22. ^ "Browse My Day Columns | Eleanor Roosevelt Papers Project | Columbian College of Arts & Sciences | The George Washington University". Eleanor Roosevelt Papers Project. Retrieved 2022-05-02.
  23. ^ "Eleanor Roosevelt and Race | American Experience | PBS". www.pbs.org. Retrieved 2022-05-02.
  24. ^ a b "Eleanor Roosevelt and Marian Anderson - FDR Presidential Library & Museum". www.fdrlibrary.org. Retrieved 2022-05-02.
  25. ^ Arsenault, Raymond (2009). The Sound of Freedom: Marian Anderson, the Lincoln Memorial, and the Concert that Awakened America. Bloomsbury Press.
  26. ^ "Browse My Day Columns | Eleanor Roosevelt Papers Project | Columbian College of Arts & Sciences | The George Washington University". Eleanor Roosevelt Papers Project. Retrieved 2022-05-02.
  27. ^ "Our History – Highlander Research and Education Center". Retrieved 2022-05-02.
  28. ^ "Browse My Day Columns | Eleanor Roosevelt Papers Project | Columbian College of Arts & Sciences | The George Washington University". Eleanor Roosevelt Papers Project. Retrieved 2022-05-02.
  29. ^ "Eleanor and Mary McLeod Bethune | American Experience | PBS". www.pbs.org. Retrieved 2022-05-02.
  30. ^ "Browse My Day Columns | Eleanor Roosevelt Papers Project | Columbian College of Arts & Sciences | The George Washington University". Eleanor Roosevelt Papers Project. Retrieved 2022-05-02.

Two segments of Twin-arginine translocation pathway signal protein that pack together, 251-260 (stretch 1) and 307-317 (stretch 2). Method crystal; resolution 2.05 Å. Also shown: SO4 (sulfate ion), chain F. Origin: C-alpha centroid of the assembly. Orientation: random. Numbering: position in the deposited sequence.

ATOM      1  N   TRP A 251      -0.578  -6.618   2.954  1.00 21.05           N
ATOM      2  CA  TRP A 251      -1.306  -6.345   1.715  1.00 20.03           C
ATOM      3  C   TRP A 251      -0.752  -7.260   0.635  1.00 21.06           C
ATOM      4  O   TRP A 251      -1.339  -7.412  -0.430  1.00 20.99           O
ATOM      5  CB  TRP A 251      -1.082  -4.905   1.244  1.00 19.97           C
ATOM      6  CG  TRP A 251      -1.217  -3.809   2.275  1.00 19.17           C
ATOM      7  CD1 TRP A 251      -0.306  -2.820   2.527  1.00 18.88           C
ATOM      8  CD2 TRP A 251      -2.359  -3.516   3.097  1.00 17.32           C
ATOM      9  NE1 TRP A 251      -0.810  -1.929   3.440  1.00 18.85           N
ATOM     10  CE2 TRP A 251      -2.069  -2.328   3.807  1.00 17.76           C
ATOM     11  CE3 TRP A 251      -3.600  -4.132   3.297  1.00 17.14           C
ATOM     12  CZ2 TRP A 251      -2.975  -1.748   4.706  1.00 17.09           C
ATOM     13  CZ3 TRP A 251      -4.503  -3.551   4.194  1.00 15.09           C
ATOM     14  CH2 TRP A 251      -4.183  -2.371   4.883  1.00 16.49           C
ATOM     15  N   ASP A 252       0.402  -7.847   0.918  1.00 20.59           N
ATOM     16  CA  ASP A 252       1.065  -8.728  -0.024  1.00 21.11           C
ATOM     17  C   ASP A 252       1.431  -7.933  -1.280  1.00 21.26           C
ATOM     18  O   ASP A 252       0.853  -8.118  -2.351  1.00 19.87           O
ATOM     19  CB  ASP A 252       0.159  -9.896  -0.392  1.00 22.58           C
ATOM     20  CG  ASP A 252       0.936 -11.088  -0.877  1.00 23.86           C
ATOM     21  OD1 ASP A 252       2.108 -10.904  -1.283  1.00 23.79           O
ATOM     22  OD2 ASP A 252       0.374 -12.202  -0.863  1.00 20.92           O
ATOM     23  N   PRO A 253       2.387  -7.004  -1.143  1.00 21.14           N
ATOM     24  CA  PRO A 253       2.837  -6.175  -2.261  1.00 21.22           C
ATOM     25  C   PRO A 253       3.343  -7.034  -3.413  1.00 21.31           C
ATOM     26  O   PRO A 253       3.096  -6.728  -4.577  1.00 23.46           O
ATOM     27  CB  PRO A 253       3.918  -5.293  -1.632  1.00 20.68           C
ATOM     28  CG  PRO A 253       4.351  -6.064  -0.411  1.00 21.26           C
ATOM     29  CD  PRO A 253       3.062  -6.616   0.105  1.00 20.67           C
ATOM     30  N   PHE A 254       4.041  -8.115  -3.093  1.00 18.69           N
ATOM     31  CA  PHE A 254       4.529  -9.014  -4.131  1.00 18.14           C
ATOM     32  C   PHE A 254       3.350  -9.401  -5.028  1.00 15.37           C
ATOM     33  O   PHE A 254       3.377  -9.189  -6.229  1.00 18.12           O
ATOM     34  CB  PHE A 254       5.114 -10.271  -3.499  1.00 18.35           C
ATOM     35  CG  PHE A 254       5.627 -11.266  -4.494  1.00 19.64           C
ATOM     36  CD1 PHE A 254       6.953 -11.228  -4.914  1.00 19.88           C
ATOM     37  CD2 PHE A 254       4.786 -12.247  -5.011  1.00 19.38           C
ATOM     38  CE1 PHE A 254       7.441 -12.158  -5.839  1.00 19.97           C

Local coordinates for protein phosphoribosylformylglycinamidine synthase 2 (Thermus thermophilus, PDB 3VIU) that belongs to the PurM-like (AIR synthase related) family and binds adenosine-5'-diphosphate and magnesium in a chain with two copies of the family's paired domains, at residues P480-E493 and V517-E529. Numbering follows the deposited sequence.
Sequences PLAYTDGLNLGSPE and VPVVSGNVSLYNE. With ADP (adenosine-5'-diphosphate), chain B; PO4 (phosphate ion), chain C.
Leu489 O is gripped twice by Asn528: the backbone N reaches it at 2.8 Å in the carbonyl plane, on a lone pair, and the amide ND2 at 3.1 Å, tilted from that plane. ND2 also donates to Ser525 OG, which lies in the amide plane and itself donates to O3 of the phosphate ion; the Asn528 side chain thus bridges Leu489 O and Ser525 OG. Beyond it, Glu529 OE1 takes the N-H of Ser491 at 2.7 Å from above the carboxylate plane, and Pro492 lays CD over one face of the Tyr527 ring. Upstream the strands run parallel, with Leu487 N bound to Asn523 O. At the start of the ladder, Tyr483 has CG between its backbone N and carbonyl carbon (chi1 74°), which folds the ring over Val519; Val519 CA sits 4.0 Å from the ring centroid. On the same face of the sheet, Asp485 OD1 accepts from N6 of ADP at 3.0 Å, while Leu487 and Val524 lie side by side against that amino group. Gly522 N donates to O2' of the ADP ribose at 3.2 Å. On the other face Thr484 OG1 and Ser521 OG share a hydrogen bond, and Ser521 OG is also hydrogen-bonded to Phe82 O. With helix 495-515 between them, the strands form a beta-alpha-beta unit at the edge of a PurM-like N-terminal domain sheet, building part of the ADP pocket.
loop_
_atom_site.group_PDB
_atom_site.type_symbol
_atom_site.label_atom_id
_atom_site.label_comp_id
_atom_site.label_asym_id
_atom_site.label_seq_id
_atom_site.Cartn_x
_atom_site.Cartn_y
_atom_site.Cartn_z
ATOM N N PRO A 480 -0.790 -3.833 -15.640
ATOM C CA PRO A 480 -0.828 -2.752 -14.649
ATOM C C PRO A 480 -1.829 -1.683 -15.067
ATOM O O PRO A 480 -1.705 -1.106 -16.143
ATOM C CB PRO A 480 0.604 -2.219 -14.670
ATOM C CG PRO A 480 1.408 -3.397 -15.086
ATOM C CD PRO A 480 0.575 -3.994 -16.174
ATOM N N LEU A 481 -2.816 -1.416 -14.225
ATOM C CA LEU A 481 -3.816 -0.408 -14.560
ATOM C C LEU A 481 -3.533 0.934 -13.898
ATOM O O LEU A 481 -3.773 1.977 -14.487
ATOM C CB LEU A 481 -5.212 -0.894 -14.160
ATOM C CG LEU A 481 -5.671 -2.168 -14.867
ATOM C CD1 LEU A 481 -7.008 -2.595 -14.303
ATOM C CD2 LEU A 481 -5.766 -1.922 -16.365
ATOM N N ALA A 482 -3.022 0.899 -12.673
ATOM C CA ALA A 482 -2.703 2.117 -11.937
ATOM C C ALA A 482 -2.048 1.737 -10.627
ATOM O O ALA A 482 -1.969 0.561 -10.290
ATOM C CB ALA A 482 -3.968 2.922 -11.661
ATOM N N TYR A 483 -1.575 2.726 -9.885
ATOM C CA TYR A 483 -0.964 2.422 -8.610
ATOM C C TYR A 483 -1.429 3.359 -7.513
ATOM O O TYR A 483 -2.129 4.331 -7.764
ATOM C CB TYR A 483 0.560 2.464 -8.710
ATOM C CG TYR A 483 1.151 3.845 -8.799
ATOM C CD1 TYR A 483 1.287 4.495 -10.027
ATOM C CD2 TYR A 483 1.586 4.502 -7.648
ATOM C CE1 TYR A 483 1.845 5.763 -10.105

31. ^ a b c "My Day by Eleanor Roosevelt, May 6, 1940". www2.gwu.edu. Retrieved 2022-05-03.
  32. ^ a b Seeber, Frances M. (1990). "Eleanor Roosevelt and Women in the New Deal: A Network of Friends". Presidential Studies Quarterly. 20 (4): 707–717. ISSN 0360-4918. JSTOR 20700155.
  33. ^ Schaffner Goldberg, Gertrude (June 26, 2017). "My Day, The First Lady in Her Own Words". The Living New Deal. Retrieved May 2, 2022.
  34. ^ a b c "Eleanor Roosevelt (1884-1962)". Living New Deal. Retrieved 2022-05-03.
  35. ^ a b Seeber, Frances M. (1990). "Eleanor Roosevelt and Women in the New Deal: A Network of Friends". Presidential Studies Quarterly. 20 (4): 707–717. ISSN 0360-4918. JSTOR 20700155.
  36. ^ ""My Day" Column (1935-1962)". www2.gwu.edu. Retrieved 2022-04-26.
  37. ^ a b O'Farrell, Brigid (2012). She was one of us: Eleanor Roosevelt and the American worker. Ithaca: Ilr Cornell.
  38. ^ Schaffner Goldberg, Gertrude (June 26, 2017). "My Day, The First Lady in Her Own Words". The Living New Deal. Retrieved May 2, 2022.
  39. ^ a b "My Day | Eleanor Roosevelt Papers Project | Columbian College of Arts & Sciences | The George Washington University". Eleanor Roosevelt Papers Project. Retrieved 2022-05-02.
  40. ^ Krock, Arthur (1939-08-29). "In the Nation; The Peace Front, Three Thousand Miles Away Columns of Ink Remoteness of the Capital". The New York Times. ISSN 0362-4331. Retrieved 2022-05-04.

To read the My Day columns mentioned in this article or for a complete list of Eleanor Roosevelt's My Day columns, please see the following digital archives: